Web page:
Now this is something where Melissa surely thinks I'm simply ridiculous, but I loved those spinning, hilarious puppets. Something about the grade school level faces (meaning no offense) and the bouncing and spinning motion just cracks me up. We never got to see much other than one end of the parade because of the crowd density (despite living in New York so long, neither of us has much tolerance at all for even moderately dense crowds). I did notice that someone was flying a drone over the celebration, presumably recording it from the sky. Some buildings nearby had rooftop bars and restaurants, but we couldn't find any easy ways up so we left the convite and headed towards the zocalo to explore more of the Saturday night activities.

For our fist meal in the city, we wanted something properly Oaxaceno, but despite this being a busy Saturday night with tons of people walking around and vendors set up, the only street foods we could find were hamburgers and hotdogs! Well, there were a lot of nieves (flavored ices), elotes and esquites and papas (corn, corn and freshly fried potato chips), but those aren't meals. We walked around the very New Orleans-y feeling zocalo until the rain really started and we had to run to a decent but touristy cafeteria on the square. Determined to start our Oaxacan food journey, I ordered the chapulines con guacamole, which we learned is really what it says, rather than being guacamole con chapulines.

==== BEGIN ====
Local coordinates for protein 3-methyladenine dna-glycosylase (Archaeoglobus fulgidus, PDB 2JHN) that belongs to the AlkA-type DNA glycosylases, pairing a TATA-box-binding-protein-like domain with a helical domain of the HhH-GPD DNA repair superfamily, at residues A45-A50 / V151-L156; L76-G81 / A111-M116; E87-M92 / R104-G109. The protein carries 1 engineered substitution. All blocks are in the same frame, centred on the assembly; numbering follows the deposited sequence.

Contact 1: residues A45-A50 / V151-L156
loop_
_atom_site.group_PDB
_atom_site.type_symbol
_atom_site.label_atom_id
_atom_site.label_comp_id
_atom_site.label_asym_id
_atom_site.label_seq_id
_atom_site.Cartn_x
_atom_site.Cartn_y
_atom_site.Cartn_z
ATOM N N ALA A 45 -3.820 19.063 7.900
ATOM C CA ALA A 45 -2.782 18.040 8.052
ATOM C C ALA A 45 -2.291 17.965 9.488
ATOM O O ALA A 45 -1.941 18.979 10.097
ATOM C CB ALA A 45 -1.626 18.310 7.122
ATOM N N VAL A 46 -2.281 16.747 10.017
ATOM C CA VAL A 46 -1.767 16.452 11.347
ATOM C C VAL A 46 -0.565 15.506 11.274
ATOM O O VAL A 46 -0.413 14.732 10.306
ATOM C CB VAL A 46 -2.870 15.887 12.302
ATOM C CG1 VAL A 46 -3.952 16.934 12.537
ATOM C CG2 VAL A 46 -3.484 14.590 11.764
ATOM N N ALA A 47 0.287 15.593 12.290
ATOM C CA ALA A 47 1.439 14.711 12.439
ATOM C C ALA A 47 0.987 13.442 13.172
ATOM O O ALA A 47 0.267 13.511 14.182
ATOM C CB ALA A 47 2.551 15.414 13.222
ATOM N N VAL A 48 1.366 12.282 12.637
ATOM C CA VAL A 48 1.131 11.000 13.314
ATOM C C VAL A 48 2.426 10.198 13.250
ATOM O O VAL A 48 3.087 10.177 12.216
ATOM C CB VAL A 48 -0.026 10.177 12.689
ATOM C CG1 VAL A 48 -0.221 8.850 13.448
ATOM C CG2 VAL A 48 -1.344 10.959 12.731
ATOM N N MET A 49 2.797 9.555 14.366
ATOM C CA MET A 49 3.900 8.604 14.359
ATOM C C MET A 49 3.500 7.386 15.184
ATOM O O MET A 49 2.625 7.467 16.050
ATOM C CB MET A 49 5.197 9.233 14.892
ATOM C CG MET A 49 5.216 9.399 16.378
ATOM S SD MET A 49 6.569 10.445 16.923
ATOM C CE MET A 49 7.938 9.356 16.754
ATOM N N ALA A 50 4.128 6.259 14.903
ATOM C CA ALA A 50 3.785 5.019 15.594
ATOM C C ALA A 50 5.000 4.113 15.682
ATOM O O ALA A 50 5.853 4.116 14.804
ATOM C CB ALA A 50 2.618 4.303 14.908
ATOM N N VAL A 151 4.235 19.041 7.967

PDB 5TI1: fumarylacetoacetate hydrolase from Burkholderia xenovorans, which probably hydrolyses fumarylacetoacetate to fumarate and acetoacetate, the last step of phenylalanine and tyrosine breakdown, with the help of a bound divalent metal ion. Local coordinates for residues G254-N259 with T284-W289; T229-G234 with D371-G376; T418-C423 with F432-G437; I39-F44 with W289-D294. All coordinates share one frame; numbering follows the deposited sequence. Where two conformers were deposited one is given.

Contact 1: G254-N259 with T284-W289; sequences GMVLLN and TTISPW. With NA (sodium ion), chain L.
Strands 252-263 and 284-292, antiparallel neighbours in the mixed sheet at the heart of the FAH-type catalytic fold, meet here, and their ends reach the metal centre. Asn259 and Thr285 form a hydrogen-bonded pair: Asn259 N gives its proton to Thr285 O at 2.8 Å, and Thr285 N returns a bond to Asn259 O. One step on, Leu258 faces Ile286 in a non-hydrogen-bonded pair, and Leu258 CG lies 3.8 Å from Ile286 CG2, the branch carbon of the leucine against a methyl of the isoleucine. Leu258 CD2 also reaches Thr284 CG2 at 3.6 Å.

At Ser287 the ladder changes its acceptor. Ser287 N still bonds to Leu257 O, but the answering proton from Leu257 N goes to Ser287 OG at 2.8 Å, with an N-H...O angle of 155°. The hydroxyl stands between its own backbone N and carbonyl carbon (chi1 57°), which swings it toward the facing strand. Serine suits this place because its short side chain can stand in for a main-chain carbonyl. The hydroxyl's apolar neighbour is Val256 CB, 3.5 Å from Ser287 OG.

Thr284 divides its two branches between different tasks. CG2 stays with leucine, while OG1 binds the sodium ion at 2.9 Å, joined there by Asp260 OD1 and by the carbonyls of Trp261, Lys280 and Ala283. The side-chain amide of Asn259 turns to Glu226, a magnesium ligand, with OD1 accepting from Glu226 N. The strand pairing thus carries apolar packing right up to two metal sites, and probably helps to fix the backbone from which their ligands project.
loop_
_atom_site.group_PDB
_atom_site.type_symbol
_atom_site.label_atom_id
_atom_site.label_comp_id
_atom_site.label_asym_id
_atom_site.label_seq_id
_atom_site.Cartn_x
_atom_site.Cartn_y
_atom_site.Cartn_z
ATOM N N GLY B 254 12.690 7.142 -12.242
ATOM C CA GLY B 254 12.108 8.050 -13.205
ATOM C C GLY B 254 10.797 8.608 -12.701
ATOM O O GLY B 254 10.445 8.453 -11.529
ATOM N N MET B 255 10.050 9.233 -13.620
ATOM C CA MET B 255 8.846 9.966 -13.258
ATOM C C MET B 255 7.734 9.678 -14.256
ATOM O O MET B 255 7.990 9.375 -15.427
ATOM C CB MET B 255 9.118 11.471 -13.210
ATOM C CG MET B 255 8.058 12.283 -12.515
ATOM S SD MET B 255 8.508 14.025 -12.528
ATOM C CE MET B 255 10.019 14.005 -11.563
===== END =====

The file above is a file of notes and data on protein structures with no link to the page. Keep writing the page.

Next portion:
Chapulines con guacamole, on a tortilla. Kind of gamey, not enough crunch

If you haven't heard it from this blog yet, chapulines are fried grasshoppers, popular throughout the Oaxacan state and beyond. They're usually fried with chiles, lime and salt, and range from tiny (think 5mm of pencil lead) to medium (a half inch of soda straw), to perhaps quite large if what I've seen online really exists (mouse sized). 90% of what we saw in Oaxaca were the tiny size, with the remaining 10% the medium sized. I never saw the giant ones, but remember them clearly from previous online research <image not wanted to be found>.

So for whatever reason, we both expected a bowl of guacamole with some chapulines sprinkled on top or mixed in. What we got was a bowl of chapulines with some guacamole spread on the plate. We ate some but they were pretty gamey and not very crunchy, and went unfinished.

Off to a good start on the Oaxacan food scene, we wandered the centro area a bit more that night before turning in. Prior to coming to Oaxaca (but after hearing and reading a lot about it), I predicted that it would be to Mexico what New Orleans is to the USA. Everyone talks about the amazing and unique Oaxacan foods native to the region, the hundreds (570) of mezcal distilleries, the unique culture, dress and customs. I think that aligns with New Orleans because it's probably the most unique food city in the states, being the product of French influence and southern ingredients. I doubt there's another US city with so many notable dishes solely attributed to it (etouffe, gumbo, jambalaya, crawfish boils, muffalettas, po' boys, hurricanes, the Trinity, beignets).

After our time in Oaxaca, we think that this analogy isn't far off. While we did experience a lot of music and culture here, I wouldn't put it on a level with New Orleans (that city is drenched in music). Oaxaca is known for many types of unique foods like moles, the chapulines, tlayudas, atoles, mezcals, memelas, the squash blossom quesadillas, Oaxacan cheese in general, and probably much more. We thought the zocalo area in particular had a New Orleans kind of feel with its balconied restaurants, but I can't say that architectural feeling extends beyond this area. Overall this is a useful but limited comparison for those who haven't been there, Oaxaca is a really unique place in a very diverse and fascinating country.